While the idea of setting aside a portion of your income for a rainy day is an appealing idea in theory, in reality most people find it hard (if not downright impossible) to develop and stick with a responsible savings plan.
But while it may take a good deal of commitment and sacrifice for you to reach your personal savings goals, the financial benefits that can come from a robust savings plan far outweigh the short-term cutbacks that you may have to endure. So, if you’re ready to start saving money, the tips and suggestions below will help get you started on the path to financial responsibility.
Step 1 – Get a plan
Decide what you really want and focus on the most important goals – a car, holiday, retirement, or deposit for a home. You might want the lot, but you’ve got to prioritise.
Estimate how much you can save by depositing funds at regular intervals, and how long it will take to get there. Establish a budget to make this happen and stick to it. The best time to start saving is now.
Step 2 – Minimise existing debt
Make regular payments off your cards or personal loans. Minimise your costs by taking a cut lunch to work – putting $5 aside daily can mean $1000 extra for Christmas.
Use layby during the year to shop at sales for Christmas presents rather than having a last minute spending blow out.
Cut bank fees by reducing the number of accounts you hold. Use cash instead of credit cards if you can’t pay off the monthly balance. Use a debit card if you find having a credit card increases your spending.
Step 3 – Maximise savings
Even small things like putting your change into a savings jar at the end of each day can make a difference.
Put away a small amount each payday into your bank account and set up an automatic deduction so you don’t have to think about it. Add any pay rises, bonuses, special payments or that tax refund.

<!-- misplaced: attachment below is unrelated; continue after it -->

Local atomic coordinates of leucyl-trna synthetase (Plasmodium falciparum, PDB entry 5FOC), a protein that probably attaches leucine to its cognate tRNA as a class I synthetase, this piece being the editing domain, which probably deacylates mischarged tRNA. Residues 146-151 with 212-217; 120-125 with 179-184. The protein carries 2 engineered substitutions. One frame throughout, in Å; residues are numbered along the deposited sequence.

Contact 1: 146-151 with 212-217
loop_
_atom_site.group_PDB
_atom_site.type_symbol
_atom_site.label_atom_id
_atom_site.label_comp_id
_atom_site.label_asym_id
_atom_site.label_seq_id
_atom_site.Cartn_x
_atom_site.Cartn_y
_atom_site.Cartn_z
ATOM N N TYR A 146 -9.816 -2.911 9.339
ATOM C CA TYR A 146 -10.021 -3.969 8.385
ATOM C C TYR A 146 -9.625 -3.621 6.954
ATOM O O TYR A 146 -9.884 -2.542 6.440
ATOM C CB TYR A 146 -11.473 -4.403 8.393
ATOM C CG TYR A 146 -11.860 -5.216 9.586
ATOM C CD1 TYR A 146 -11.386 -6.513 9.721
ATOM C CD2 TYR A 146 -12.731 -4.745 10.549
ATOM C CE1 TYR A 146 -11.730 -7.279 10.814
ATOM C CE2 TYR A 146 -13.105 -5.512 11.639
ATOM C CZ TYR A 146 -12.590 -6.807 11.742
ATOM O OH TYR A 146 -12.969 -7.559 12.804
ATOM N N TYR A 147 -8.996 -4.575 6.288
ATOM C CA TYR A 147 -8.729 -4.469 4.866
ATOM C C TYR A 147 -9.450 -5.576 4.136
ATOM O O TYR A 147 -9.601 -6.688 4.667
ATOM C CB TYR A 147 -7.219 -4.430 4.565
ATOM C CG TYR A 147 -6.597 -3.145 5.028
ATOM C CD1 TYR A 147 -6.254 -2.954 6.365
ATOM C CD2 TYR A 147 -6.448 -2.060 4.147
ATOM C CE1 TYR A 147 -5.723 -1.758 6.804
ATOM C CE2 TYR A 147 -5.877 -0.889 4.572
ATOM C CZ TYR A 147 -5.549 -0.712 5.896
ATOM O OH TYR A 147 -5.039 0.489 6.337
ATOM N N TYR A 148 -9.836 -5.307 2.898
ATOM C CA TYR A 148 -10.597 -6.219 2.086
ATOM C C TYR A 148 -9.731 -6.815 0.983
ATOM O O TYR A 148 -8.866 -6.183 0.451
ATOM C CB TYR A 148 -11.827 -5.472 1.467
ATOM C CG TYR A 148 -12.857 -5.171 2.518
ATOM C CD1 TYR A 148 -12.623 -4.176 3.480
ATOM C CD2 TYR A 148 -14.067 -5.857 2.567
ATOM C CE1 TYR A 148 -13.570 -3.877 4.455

Think ahead – is there a Christmas Club at work? If you put away $25 per week into such an account , it would mean $1300 in Christmas cash.
Savings are a security buffer to cope with unexpected expenses. As they build you will be able to think beyond day-to-day expenses and pay for larger things.
Step 4 – Set up separate savings accounts
Save for longer term goals such as a car, holiday or home deposit with special purpose savings accounts which are separate from your everyday transaction account. Special purpose savings accounts offer carrot and stick incentives (eg higher interest if regular deposits are made but penalties if money is withdrawn in a particular period).
When these accounts grow to larger amounts, move into term deposits, where there is limited access – and less temptation to spend them, leaving the growing interest to compound.
Popular new online savings accounts (accessible through an ATM and piggy backing onto your transaction account) pay top interest rates and cuts bank fees, while giving instant access for an emergency,. However, the instant access means tj are not for the weak willed.
Step 5 – Know your finances
Savings for retirement are best made through superannuation because of the tax concessions. Make extra superannuation contributions from your pre-tax salary (‘salary sacrifice’) . This will increase your retirement pension – and choices.